My girlfriends from high school and I have developed a summertime ritual over the years. There’s a lake near our hometown that we’ve been known to frequent in the summer, clogging up our Instagram followers’ feeds with stunning, unfiltered snapshots of the sun setting over our favorite watering hole.
We’ve been driving over there to watch the sun set over the water since our glory days (which, as any college-aged suburbanite will tell you, is the summer between high school and college). On any given night, we’d round up the gang, pack into my big blue SUV and, literally, drive into the sunset. Once we arrived, we were just a hop, skip, and a jump-over-a-fence away from our majesty — the sunset. We’d run down the (somehow still afloat) plastic dock and kick off our shoes before splashing our feet in the warm, glistening water, turning our heads (and iPhones) immediately toward the sun. This was our tradition, until one night when it became so much more.
On one particularly humid July evening, perhaps a little tipsy off our parents’ hidden wine stash, we decided to jump in. Up until this point, we’d plunged only our feet into our colorful oasis. Until that night, not once had a thigh, arm, or inch of torso hit that water. None of us had bathing suits, so we decided to engage in the elusive activity they call ‘skinny-dipping.’ We watched the sun set in our typical demeanor of giggling and taking artsy photos while the orange sun descended over the water, pouring beautiful shades of orange and pink onto the lake’s surface, and then decided it was go-time. As soon as darkness had descended, we tore off our jean shorts and tank tops and dove in.
I have never been the same since.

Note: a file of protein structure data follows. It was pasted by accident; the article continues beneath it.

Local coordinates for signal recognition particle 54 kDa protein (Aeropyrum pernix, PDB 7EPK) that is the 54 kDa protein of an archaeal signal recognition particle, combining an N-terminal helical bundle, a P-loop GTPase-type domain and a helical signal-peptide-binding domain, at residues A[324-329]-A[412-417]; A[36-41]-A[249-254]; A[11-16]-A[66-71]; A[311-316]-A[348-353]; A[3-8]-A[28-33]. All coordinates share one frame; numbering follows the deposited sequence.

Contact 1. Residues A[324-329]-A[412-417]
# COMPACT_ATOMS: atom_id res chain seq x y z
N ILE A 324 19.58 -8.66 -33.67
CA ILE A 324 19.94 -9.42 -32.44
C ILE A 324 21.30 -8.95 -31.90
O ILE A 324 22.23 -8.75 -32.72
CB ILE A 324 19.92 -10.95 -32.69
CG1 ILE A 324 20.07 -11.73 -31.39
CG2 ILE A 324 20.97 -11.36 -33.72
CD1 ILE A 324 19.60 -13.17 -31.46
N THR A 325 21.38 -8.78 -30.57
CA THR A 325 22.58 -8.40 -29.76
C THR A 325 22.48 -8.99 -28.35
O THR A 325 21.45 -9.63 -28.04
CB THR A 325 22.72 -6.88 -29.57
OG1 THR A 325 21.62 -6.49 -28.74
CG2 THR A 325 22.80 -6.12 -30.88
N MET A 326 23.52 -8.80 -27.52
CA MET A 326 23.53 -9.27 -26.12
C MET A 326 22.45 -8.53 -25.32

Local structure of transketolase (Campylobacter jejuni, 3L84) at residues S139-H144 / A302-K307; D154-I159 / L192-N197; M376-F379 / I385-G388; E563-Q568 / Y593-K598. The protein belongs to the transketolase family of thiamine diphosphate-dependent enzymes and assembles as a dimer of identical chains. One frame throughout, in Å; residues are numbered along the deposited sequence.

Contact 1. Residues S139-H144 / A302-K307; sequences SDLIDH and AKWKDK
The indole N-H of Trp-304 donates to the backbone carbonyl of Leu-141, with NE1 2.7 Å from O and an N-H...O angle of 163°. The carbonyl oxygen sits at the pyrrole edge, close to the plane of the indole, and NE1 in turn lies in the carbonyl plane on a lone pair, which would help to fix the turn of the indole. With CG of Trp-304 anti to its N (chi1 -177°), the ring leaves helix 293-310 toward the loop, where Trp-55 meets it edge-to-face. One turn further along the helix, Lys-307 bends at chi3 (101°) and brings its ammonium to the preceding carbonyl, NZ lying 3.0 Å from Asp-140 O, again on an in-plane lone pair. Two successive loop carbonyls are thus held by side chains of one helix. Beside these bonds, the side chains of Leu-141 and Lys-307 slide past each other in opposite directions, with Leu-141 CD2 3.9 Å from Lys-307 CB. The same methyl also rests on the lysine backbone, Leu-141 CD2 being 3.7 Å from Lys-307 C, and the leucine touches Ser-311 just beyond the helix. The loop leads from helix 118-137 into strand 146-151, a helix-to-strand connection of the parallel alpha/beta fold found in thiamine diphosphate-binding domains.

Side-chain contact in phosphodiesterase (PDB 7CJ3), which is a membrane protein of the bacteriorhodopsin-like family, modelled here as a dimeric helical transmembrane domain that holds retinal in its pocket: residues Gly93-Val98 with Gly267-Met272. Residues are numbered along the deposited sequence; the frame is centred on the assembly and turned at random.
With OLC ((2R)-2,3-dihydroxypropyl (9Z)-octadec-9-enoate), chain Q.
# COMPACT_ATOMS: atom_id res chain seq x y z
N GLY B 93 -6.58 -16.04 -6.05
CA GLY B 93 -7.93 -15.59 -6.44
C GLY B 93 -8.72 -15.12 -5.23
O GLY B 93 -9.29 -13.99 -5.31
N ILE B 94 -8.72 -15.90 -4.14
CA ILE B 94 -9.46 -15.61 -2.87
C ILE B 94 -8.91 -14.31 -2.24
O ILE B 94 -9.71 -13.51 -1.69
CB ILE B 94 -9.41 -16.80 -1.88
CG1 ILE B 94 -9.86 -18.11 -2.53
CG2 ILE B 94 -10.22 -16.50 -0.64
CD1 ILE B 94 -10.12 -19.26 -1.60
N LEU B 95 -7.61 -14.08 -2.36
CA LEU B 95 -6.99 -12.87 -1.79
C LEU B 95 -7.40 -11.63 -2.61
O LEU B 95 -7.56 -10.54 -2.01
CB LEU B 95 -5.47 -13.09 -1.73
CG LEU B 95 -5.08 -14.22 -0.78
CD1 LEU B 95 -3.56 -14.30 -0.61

Skinny-dipping is often framed by the media as a sexy scene that draws together a group of busty girls and ripped men for a night of lusty acts. It’s seen as a risqué, racy, and forbidden stunt that leads to some amount of rolling around with a stranger. This viewpoint is truly a shame.
Skinny-dipping is perhaps one of the most invigorating and freeing things a person can do, especially under the cover of darkness or twilight. Particularly for girls, constantly being taught by the world to shame their bodies and conceal their true appearances with heavy make-up and uncomfortable clothing, this experience can be life-changing.
When I stripped down to my skivvies and stood there on the dock, my body hidden only by the shadows that had begun to surround the lake, I felt embarrassed. I didn’t want my friends to see my body without the help of a bra and well-coordinated outfit. Then, when the three of us locked hands and ran together toward the end of the dock, everything changed. In that last fleeting moment before my outstretched legs hit the water, I felt freer than I have at any other time. I didn’t care what my body looked like or what parts of me jiggled as I sprinted toward the water. I was overcome by a sense of unadulterated joy and bliss.
That night, I learned that not a single person is perfect, nor thinks of him or herself as being so. My friends, who I’d always seen as being flawless, were nervous, too. They, too, worried about parts of their bodies they didn’t want others to see. Once the warm bath-like water surrounded us, we didn’t care. For a short moment in time, we were free from the haze of our own self-consciousness and ideals of perfection.
We all have parts of us, whether physical or emotional, that we like to keep hidden from the people we walk through life with. We all have baggage that weighs us down, convincing us that we are somehow inferior to everyone else. We are so judgmental of ourselves that we hardly recognize the things that make each one of us so wonderful and different. We scarcely appreciate the simple moments of exhilaration and relief, and how frequently we could live in that mindset, if only we made an effort of love ourselves a little more.
It just might take swimming naked under the cover of darkness to truly see yourself.